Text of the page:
The purpose of human pride

Why ‘the deadliest sin’ is the key to human success



By Jessica Tracy

If we in the West consider ourselves highly evolved, why do we take so many blowhard politicians seriously, even when they’re spouting blatant untruths? In her search to uncover the evolutionary lineage—and potential social benefits—of pride, Tracy cites a study that shows five-year-olds will believe people who show self-belief and certainty, even when they’ve been proven wrong. Adults, when partially distracted, are just as gullible.

At a basic level, it seems, all of us are hard-wired to pay attention to people who display pride, with raised chins, confident smiles, puffed-out chests and so on—and this obtains around the globe. Tracy, director of the Emotion & Self Lab at the University of British Columbia, describes a study she conducted in Fiji’s Yasawa Islands: despite how hierarchy there is entrenched at birth and prideful displays are frowned upon, she found the islanders automatically associated pride displays with high status. When someone prideful speaks, everyone feels they have something to gain by listening.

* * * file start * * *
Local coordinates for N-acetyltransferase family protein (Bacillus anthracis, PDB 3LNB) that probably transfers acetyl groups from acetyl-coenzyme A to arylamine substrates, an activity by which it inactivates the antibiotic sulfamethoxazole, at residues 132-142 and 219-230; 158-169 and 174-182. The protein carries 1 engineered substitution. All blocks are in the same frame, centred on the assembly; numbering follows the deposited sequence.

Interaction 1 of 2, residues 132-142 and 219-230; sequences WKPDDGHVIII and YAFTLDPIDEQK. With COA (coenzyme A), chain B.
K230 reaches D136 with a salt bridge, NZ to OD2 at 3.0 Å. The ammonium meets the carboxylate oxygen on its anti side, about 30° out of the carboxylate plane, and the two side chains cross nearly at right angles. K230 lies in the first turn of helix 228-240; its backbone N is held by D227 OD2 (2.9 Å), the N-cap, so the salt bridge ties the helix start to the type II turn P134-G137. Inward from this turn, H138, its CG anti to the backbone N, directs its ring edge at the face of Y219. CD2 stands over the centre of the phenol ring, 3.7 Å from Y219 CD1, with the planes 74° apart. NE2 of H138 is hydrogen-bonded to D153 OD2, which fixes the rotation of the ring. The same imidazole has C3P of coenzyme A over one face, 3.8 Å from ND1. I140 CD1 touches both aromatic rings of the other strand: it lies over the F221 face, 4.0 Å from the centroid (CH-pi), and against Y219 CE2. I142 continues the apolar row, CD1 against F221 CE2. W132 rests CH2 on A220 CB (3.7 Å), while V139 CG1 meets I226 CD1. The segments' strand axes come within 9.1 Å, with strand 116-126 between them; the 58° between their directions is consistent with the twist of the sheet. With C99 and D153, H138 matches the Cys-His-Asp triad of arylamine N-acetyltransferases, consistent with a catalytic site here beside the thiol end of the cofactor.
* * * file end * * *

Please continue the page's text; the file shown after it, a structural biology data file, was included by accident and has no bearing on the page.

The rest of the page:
Not that pride is necessarily a boon: what makes it so fascinating is its double-pronged nature. Tracy describes two distinct forms: “authentic” pride, which is the result of actual achievement, and “hubristic” pride, which marks power and dominance. The first motivates us to work hard, the second to do whatever we must in order to get one over on others. Both have their evolutionary uses: Tracy’s own study of people working on tasks in groups found that those led by “authentically” prideful people were better at encouraging creativity, but those with hubristic leaders were better at tasks involving time limits and competition against other groups.

Throughout her readable and wide-ranging book, Tracy somewhat uncomfortably aims to privilege “authentic” pride, even though at moments the two forms overlap, e.g., in a study that showed scientists work at difficult problems not to help humanity but to be recognized as the solvers. And in (inevitably) discussing Donald Trump, Tracy admits that when it comes to political leaders, “Overt or exaggerated displays of hubristic pride are obviously not a deal breaker.”

Nonetheless, she insists, we’ll all do better in the long run if we aim to achieve authentic pride by dint of work—and never feel we’re worthy of resting on our laurels. Here, ironically, she seems to advocate a degree of humility, as a way to temper self-interest and to help make everybody great again.

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